2 39 Geo. III. c. 56. ties themselves res nt in London, May's Const. Hist. c. 11. and with as little reserve as they 4 Amendments to Const. of U. S. would have been in any of our West art. 13. See Story on the ConstituIndia possessions. Such a state of tion (4th ed.), c. 46, for the history of things continued without impeach- this article, and the decisions bearing ment from a very early period up to upon it. The Maryland act for the nearly the end of the last century." apprenticing of colored children, which The Slave Grace, 2 Hayg. Adm. 105. made important and invidious disIn this case it was decided that if a tinctions between them and white slave, carried by his master into a children, and gave the master propfree country, voluntarily returned with erty rights in their services not given him to a country where slavery was in other cases, was held void under allowed by the local law, the status of this article. Matter of Turner, 1 Abb. slave would still attach to him, and U. S. 84. This thirteenth amendthe master's right to his service be ment conferred no political rights, resumed. Mr. Broom collects the au and left the negro under all his politthorities on this subject in general, in ical disabilities. Marshall v. Donovon, the notes to Sommersett's Case, Const. 10 Bush, 681. See also United States Law, 105.

v. Cruikshanks, 94 U.S. Rep. 542.

manner heretofore customary. The laws of the several States allow the letting of the services of the convicts, either singly or in numbers, to contractors who are to employ them in mechanical trades in or near the prison, and under the surveillance of its officers; but it might well be doubted if a regulation which should suffer the convict to be placed upon the auction block and sold to the highest bidder, either for life or for a term of years, would be in harmony with the constitutional prohibition. It is certain that it would be open to very grave abuses, and it is so inconsistent with the general sentiment in countries where slavery does not exist, that it may well be believed not to have been within the understanding of the people in incorporating the exception with the prohibitory amendment.1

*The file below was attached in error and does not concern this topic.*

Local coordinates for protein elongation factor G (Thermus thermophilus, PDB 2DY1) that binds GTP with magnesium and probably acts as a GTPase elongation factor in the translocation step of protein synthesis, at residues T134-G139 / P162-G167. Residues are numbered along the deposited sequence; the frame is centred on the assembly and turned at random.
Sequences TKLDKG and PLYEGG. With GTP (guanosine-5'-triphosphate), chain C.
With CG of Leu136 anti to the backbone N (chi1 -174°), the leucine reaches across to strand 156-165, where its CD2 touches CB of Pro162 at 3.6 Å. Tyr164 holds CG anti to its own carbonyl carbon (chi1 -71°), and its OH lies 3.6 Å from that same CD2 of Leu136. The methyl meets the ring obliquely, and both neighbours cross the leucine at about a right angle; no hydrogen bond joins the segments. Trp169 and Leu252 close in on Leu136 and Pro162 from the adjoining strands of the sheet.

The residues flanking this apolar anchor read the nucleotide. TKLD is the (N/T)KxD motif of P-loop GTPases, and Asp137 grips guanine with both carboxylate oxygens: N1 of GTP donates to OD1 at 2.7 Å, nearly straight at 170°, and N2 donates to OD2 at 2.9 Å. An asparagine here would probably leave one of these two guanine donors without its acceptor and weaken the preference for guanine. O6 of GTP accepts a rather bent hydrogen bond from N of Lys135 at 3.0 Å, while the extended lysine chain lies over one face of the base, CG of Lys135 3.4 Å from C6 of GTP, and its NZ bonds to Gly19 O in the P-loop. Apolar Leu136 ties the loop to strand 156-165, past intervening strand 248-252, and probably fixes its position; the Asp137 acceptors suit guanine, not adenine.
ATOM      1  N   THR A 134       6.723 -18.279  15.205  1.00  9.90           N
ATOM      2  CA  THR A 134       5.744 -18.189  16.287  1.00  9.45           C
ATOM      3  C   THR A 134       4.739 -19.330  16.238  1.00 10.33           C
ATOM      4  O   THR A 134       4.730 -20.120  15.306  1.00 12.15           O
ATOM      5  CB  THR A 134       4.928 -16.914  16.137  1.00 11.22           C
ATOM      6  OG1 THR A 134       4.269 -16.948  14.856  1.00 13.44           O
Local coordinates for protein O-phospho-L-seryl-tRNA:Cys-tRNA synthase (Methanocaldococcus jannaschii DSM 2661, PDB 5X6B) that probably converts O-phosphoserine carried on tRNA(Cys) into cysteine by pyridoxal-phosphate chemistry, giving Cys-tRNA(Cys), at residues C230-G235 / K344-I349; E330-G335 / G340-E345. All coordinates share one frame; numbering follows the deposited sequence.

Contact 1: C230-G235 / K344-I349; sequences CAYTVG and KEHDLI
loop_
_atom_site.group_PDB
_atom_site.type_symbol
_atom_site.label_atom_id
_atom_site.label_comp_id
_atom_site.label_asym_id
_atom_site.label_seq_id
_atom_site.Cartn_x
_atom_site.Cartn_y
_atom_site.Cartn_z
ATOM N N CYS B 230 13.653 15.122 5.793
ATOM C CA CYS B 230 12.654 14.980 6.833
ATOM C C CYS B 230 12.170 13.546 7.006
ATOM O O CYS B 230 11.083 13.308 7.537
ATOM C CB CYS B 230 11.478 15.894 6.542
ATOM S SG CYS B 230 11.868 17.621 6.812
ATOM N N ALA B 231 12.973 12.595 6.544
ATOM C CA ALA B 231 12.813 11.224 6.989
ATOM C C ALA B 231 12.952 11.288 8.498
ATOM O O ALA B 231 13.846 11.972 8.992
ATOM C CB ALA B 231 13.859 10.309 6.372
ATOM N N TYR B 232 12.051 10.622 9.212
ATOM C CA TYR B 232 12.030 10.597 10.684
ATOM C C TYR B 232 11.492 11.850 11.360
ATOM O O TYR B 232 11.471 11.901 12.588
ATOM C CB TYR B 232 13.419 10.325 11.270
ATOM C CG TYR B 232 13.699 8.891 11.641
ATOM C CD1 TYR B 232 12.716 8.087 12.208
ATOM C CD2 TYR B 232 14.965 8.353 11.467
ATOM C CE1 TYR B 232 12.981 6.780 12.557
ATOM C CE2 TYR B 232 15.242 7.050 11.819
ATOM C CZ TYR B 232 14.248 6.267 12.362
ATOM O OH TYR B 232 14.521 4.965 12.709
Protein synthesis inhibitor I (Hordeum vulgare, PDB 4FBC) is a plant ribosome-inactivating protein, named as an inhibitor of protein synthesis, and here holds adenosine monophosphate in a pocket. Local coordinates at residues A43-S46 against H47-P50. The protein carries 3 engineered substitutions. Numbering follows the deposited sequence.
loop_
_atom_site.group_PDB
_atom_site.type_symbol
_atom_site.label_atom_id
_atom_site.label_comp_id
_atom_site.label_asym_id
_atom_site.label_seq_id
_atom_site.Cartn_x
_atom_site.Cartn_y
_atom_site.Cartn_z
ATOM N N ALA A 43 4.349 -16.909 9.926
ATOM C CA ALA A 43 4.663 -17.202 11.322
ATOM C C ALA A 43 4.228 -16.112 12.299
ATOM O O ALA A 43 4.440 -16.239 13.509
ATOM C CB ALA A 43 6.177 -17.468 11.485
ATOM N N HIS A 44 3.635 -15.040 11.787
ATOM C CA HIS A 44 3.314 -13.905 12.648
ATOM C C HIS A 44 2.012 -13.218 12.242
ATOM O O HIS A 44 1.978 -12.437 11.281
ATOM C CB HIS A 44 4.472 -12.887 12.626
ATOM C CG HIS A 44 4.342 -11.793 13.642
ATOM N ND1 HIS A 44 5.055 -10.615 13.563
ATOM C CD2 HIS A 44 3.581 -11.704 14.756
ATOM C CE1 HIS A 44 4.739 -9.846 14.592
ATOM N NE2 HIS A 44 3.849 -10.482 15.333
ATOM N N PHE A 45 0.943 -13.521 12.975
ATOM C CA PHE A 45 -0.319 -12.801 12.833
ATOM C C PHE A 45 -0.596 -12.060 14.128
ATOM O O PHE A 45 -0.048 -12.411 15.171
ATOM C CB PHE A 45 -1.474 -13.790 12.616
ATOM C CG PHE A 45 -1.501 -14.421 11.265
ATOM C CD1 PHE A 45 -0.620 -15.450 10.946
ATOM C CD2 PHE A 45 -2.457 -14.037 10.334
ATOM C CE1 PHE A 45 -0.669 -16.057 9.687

The common law of England permits the impressment of seafaring men to man the royal navy ;? but this species of servitude was never recognized in the law of America.3 The citizen may doubtless be compelled to serve his country in her wars; but the common law as adopted by us has never allowed arbitrary discriminations for this purpose between persons of different avocations.